WordPress .gitignore

Updated May 2016. I wrote the original version of this in 2014 and have since change how I work, thus the update. Unfortunately there is no *right* answer.

Wondering how git fits into your WordPress dev workflow? Here’s a great little file to help you get started – WordPress gitignore. Don’t know what a gitignore file is for? Read up on the gitignore file on the git manual.

The contents of your .gitignore file will vary depending on your style of versioning your work. Some devs keep their entire WordPress sites under version control… including WordPress core and plugins/themes from the .org repo. Others only store custom plugins and themes while ignoring any code that’s not custom. I currently manage code/workflow in all these ways as it varies by project and requirements.

Basic WordPress .gitignore

However in any case, you should ALWAYS ignore the wp-config.php file and the file uploads. You shouldn’t store wp-config.php in git because it is generally unique to the environment it is in (dev, test prod) and it potentially exposes your database username and password. The file uploads (wp-content/uploads) directory should be ignore because it should be handle like content in a database. You don’t wan to store file uploads in version control for the same reason you don’t want to keep your database rows in version control. File uploads should be treated the same way and synchronized with a tool for different environments.

wp-config.php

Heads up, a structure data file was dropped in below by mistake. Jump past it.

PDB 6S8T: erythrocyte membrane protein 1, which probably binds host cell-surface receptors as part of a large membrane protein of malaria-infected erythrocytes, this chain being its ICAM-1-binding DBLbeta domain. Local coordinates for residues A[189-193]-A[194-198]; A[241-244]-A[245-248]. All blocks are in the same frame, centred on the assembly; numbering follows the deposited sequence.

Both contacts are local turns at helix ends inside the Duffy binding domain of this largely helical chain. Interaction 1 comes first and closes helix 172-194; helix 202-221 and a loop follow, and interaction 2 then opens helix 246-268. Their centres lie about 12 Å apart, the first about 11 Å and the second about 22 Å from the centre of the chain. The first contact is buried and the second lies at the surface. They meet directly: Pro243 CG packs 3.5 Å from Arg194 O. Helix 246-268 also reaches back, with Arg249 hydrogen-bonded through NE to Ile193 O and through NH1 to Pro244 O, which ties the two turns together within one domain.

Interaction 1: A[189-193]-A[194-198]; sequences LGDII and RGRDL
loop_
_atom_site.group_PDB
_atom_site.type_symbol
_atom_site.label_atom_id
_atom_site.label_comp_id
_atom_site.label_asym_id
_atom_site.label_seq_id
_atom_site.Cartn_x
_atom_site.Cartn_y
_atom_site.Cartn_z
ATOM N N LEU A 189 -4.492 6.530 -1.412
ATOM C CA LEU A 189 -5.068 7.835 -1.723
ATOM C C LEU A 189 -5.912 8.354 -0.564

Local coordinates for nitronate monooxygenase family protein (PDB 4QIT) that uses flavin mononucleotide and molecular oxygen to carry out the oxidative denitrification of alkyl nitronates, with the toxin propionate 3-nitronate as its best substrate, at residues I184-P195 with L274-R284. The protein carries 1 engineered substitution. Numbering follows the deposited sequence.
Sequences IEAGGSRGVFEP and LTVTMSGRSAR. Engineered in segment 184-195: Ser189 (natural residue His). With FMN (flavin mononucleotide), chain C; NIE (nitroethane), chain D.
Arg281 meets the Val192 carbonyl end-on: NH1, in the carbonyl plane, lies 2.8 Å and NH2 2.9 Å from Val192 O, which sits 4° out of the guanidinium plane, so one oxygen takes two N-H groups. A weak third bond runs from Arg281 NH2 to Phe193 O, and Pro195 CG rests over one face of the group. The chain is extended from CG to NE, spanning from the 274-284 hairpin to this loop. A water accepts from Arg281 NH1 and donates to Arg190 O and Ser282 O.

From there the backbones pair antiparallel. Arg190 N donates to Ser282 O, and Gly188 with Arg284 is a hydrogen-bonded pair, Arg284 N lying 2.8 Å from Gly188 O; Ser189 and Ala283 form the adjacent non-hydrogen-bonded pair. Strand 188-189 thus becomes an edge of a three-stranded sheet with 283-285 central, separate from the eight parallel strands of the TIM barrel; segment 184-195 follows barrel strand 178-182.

wp-content/uploads

Other WordPress .gitignore Considerations

There are many other types of files you don’t want to clutter up your nice clean repo. There are many type of files found in the wp-content folder that you want to ignore. In most cases it’s easier to tell git what to look for (ie themes and plugins) than it is to list all the things to explicitly ignore. For instance, one will often find backups and cache stored in wp-content. These things can easily be generated and are often environment specific. These are others to often ignore…

wp-content/advanced-cache.php
wp-content/backup-db/
wp-content/backups/
wp-content/cache/
wp-content/upgrade/
wp-content/wp-cache-config.php

 

Published by

Andy Brudtkuhl

Andy is a full stack web developer, growth hacker, entrepreneur, bike commuter, seinfeld enthusiast, and daddy to three little girls and two dogs in Iowa.

2 thoughts on “WordPress .gitignore”

  1. Hi, Andy. Nice ignore file. Do you tend to always ignore the plugins directory? How do you keep plugins in sync across live->staging, staging-live scenarios?

    1. Like I said in the post, my ignore strategy varies depending on the project and there is no right answer. Recently I’ve been moving towards keeping EVERYTHING in the repo (aside from wp-content/uploads and wp-config) for ease of deployment workflow.

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